Impact of radiation exposure
If a person is exposed to somewhere in the region of 7,000 mSv throughout their whole body at once, their DNA will be ripped to shreds and they will certainly die. There is no way to save them. 50 % would die from exposure to approximately 4,000 mSv. Exposure to such large quantities of radiation will bring nausea, vomiting, diarrhea, fever and in acute cases symptoms include bloody bowel discharge, hair loss, and purple spots, followed by death. Due to manifesting a short while after exposure, these symptoms are called acute disorder. Exposure to 100 mSv results in a temporary decrease in lymph corpuscles and sperm; dosages below this are considered to not result in acute disorder. This dosage is called the "treshold" of acute disorder, and anything under 100 mSv is considered to be low dosage.
Low level radiation
Low level radiation is the radiation emitted by nuclear facilities in "normal" operation. Usually this radiation is below the allowed limits of radioactive emissions, and the atomic industry usually says it wouldn't be of any harm for this reason. However, several examinations of the last 50 years have showed that low level radiation causes significant increases of health issues like leukemia and childhood cancers (see e.g. "KiKK study").
- Cancer cases close to the nuclear repositories Morsleben and Asse in Germany German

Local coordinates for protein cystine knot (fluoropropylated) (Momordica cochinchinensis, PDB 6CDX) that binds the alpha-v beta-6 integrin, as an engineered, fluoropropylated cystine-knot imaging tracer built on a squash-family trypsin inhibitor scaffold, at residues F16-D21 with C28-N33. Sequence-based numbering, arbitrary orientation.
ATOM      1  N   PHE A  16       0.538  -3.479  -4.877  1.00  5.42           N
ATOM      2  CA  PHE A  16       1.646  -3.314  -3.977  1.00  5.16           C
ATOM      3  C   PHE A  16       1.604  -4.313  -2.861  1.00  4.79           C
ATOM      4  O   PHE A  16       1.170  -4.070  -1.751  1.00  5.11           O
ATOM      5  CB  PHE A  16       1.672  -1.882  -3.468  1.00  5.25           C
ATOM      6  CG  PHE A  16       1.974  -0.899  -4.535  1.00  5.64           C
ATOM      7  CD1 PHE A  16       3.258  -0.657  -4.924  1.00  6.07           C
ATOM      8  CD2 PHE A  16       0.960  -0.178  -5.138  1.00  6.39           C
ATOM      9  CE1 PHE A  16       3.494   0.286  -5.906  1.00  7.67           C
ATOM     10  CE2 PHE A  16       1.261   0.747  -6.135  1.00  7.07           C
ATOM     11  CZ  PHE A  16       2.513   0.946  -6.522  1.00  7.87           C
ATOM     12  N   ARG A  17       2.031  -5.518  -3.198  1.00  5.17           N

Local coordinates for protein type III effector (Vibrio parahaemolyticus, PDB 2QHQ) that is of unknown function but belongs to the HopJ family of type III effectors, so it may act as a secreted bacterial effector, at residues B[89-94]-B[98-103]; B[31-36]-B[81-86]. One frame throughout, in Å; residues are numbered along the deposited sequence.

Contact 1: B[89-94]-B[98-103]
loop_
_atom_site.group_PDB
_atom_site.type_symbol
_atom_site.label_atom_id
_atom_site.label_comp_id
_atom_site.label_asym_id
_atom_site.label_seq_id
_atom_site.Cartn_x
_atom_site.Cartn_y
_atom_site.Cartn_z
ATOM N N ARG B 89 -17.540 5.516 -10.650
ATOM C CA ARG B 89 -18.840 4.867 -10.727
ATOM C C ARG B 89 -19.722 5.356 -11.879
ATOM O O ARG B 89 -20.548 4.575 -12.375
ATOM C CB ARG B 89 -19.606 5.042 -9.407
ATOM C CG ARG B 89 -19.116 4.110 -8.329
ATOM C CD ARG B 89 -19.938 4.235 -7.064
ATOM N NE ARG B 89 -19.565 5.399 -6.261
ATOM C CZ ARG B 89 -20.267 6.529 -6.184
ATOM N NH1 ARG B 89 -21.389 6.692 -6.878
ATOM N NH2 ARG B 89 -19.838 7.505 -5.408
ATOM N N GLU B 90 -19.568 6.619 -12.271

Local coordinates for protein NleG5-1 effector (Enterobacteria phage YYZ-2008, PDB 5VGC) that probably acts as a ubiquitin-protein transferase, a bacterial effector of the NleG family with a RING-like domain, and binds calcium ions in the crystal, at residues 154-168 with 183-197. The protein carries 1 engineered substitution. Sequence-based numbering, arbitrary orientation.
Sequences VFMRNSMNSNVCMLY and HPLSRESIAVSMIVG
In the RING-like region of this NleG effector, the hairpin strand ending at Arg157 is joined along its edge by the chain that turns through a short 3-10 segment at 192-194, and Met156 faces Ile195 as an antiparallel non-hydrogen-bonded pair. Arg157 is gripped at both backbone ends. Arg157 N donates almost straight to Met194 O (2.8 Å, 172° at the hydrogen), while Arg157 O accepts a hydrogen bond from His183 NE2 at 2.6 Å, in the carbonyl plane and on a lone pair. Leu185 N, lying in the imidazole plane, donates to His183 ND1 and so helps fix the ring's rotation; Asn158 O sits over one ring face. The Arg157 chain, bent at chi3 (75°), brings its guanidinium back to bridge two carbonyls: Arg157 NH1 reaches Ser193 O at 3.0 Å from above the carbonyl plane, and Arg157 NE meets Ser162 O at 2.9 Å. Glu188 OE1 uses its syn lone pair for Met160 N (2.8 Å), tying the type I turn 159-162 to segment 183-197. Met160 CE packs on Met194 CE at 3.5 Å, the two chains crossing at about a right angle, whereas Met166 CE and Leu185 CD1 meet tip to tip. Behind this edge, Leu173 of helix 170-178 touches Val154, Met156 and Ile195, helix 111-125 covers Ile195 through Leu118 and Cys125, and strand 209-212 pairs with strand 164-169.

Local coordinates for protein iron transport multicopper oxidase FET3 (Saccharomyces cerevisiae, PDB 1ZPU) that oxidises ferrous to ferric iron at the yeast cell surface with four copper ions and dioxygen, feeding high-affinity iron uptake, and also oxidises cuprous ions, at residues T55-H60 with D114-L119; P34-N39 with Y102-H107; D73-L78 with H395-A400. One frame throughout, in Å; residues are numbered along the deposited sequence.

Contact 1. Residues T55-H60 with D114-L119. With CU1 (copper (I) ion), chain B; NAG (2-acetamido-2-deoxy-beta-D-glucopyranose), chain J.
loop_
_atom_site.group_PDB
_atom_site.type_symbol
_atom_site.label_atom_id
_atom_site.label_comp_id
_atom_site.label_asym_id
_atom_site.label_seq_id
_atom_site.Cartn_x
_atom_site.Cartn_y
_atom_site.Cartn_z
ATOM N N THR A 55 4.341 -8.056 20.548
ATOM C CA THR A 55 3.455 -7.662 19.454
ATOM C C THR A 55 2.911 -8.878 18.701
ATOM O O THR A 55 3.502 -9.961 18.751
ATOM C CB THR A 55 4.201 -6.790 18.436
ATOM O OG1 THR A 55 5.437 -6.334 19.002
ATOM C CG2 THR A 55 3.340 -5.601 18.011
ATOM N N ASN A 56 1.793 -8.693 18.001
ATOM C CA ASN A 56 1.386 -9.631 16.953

- Less birthes around atomic facilities in Germany and Switzerland German
- "Low level radiation" and the impacts - radioactivity from Berlin research reactor to tobacco German
- IndependentWHO - background information on the impact of IAEA on WHO English/French/German/Japanese/Russian
- Time to re-evaluate the risks of radioactivity: The 2010 report of the European Committee on Radiation Risk - Lecture of Prof. Chris Busby in Helsinki on April 24, 2010
- Atomic Radiation and High-Level Nuclear Waste - video of a lecture with the Canadian scientist Gordon Edwards in Finland in January 2010
- Radioactivity from Bomb Fallout and Reactors - video of a lecture with the Canadian scientist Gordon Edwards in Finland in January 2010
- source of the following part: Hisako Sakiyama, Takagi School/Former Member, National Diet of Japan Fukushima Nuclear Accident Independent Investigation Commission (NAIIC): Chapter 1. What is nuclear power, what is radioactivity?
- accentuation by the editor